The New York Times, in a weekend editorial, had a new description for him: The head brick. Not to be confused with blockhead. Here's the context:
Americans should be proud of what the United States Senate did this week. It passed an ambitious bill that could lead to the most far-reaching overhaul of immigration laws in the nation's history. It did so after months of thoughtful debate and through a bipartisan compromise, a creature that many thought had vanished from Capitol Hill. The bill has many flaws, but its framework is realistic and humane. At various low points in the debate, this outcome could scarcely have been imagined, but the near-impossible happened on Thursday, by a vote of 62 to 36.Read the rest.
The Senate has given the cause of immigration reform a lot of momentum, which it will need since it is now heading for a brick wall: the House of Representatives.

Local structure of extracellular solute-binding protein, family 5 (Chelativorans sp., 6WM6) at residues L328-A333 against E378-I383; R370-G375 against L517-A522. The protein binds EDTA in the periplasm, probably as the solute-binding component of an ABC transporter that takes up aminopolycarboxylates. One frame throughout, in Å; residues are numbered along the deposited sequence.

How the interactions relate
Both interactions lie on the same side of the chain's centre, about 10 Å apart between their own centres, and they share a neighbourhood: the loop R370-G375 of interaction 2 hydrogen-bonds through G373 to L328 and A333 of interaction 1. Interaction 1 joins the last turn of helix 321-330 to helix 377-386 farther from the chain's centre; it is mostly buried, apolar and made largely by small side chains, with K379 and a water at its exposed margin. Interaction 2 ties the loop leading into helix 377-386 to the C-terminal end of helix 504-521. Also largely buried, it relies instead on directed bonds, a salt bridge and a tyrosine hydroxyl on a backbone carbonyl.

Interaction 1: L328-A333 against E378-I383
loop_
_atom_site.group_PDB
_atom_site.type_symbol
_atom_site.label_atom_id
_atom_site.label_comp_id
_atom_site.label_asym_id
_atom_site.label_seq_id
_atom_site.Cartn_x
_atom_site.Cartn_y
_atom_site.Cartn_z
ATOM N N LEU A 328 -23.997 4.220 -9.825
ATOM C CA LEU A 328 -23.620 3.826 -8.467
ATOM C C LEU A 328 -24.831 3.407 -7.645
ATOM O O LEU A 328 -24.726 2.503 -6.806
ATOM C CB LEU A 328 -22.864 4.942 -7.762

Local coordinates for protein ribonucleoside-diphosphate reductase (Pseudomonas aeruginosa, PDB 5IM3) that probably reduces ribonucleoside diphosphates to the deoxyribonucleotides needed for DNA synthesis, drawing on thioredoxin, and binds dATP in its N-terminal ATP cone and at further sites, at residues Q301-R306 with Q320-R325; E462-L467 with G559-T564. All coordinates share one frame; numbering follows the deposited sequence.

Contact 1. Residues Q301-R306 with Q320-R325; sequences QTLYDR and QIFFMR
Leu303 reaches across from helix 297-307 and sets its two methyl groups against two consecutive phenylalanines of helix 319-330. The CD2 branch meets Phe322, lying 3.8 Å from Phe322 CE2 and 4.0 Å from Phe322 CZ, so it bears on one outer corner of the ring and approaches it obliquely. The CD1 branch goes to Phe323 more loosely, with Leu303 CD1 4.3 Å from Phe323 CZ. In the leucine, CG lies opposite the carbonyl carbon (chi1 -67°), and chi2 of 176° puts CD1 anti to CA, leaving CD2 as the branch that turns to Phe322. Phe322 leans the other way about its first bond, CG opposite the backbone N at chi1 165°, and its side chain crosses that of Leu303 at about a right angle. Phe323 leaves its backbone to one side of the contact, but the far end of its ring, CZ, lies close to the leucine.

The House Judiciary Committee chairman, James Sensenbrenner Jr., in the role of head brick, called the Senate bill "a nonstarter" the morning after it passed. Discussing the odds of reconciling the House and Senate legislation into one bill, Mr. Sensenbrenner struck a tone of deathly pessimism. The chambers had once been miles apart, but now they were "moons apart or oceans apart," he said, grasping for words to convey the vastness of his gloom, and the ferocity of his bargaining stance.
More on old Brickhead: Cory Liebmann says Sensenbrenner has a real credibility problem when he talks tough about employers of illegals. And Joel McNally says F. Jim's crusade on immigration shows his true colors.